Presentation on theme: "Action Research Building Powerful Learning Communities."— Presentation transcript:
Action Research Building Powerful Learning Communities
What is Action Research? Action Research is a process through which teachers collaborate in evaluating their practice, try out new strategies, and record their work in a form that is understandable by other teachers. John Elliott. (1991). Action Research for Educational Change. Philadelphia: Open University Press/Milton Keynes.
AR is based on the following assumptions: Educators work best on problems they have identified for themselves Teachers and principals become more effective when encouraged to examine and assess their own work, and then consider ways of working differently
Assumptions, continued Teachers and principals need time and space away from their daily routine to think deeply about their work Teachers and principals can provide help, support and encouragement by working collaboratively
Action Research is systematic and involves collecting evidence on which to base rigorous reflection.
Action Research involves problem posing, not just problem solving. It does not start from a view of problems as pathologies. It is motivated by a quest to improve and understand the world by changing it and learning how to improve it from the effects of the changes made.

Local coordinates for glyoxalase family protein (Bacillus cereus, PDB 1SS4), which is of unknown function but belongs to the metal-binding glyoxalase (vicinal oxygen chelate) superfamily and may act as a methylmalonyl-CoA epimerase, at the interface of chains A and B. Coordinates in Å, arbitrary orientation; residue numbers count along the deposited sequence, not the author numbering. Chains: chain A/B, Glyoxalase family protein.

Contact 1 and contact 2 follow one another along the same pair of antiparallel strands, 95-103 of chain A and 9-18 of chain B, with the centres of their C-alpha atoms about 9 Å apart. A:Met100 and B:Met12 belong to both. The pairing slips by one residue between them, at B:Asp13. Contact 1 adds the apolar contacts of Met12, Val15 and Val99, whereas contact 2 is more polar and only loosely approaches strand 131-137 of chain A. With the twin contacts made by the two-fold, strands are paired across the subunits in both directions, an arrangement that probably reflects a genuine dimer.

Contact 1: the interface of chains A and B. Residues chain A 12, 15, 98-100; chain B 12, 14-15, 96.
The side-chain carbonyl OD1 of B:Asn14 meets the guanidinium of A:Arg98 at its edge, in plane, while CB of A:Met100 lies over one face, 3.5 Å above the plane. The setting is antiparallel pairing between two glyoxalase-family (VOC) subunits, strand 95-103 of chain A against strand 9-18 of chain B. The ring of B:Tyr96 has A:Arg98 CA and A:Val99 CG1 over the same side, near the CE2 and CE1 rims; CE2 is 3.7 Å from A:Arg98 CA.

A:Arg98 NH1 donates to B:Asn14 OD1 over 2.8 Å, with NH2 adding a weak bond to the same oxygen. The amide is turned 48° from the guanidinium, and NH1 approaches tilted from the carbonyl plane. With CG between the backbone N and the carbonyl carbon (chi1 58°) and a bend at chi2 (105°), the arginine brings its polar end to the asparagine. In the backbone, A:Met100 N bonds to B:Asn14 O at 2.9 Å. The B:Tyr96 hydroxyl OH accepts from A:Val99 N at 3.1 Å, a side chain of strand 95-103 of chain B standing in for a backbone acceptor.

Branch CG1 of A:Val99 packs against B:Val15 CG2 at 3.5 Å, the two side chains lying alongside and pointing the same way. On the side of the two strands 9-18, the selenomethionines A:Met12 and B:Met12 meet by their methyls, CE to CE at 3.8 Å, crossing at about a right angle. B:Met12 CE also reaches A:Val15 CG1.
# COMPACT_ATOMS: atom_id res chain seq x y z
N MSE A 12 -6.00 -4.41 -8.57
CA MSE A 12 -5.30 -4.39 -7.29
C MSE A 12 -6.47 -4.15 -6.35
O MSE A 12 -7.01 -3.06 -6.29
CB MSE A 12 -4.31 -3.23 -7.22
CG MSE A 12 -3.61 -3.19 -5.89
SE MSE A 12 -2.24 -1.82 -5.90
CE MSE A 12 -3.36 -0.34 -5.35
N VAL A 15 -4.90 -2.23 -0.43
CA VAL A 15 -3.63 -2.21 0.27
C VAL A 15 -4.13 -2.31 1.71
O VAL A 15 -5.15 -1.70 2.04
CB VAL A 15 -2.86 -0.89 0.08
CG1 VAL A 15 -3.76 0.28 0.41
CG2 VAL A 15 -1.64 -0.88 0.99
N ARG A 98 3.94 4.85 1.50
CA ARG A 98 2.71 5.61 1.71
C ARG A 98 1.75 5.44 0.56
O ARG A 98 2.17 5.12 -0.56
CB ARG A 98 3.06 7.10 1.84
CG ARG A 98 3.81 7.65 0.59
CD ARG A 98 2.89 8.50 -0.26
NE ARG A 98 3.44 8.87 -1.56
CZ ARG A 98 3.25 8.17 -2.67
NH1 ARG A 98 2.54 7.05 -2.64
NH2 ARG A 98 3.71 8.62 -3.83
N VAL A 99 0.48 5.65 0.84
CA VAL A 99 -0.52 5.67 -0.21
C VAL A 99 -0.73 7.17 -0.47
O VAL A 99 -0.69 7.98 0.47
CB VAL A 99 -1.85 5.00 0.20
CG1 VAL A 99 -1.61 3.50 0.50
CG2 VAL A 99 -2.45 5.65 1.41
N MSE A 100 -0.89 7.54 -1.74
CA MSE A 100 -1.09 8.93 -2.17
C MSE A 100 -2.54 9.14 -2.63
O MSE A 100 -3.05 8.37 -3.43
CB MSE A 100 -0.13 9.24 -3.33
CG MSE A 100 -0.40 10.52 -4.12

Action Research is research by particular people on their own work to help them improve what they do and how they work with others.
Action Research is concerned with changing situations, not just interpreting them.
Action Research is an evolving process of changing both the researcher and the situations in which he or she works.
Action Research: Five Phases 1. Problem Identification Why do you want to study this topic? Is this problem broad enough to allow for a range of insights and narrow enough to be manageable?
Action Research: Five Phases 2. Plan of Action Will you look at your existing practices or develop and implement a new strategy? What data do you need to learn about your question?
Action Research: Five Phases 3. Data Collection What, why, when, where and how will you collect your data? How will you ensure that you have multiple perspectives?
Action Research: Five Phases 4. Data Analysis What can you learn from your data? What patterns, insights, and new understandings can you discover?
Action Research: Five Phases 5. Plan for Future Actions What will you do differently in your class/school as a result of this study? How will you write about what you have learned so that your findings will be useful to others?
Final Action Research Report Identify Question addressed Instrument used to collect data Data used Reflections Conclusions (Future directions)
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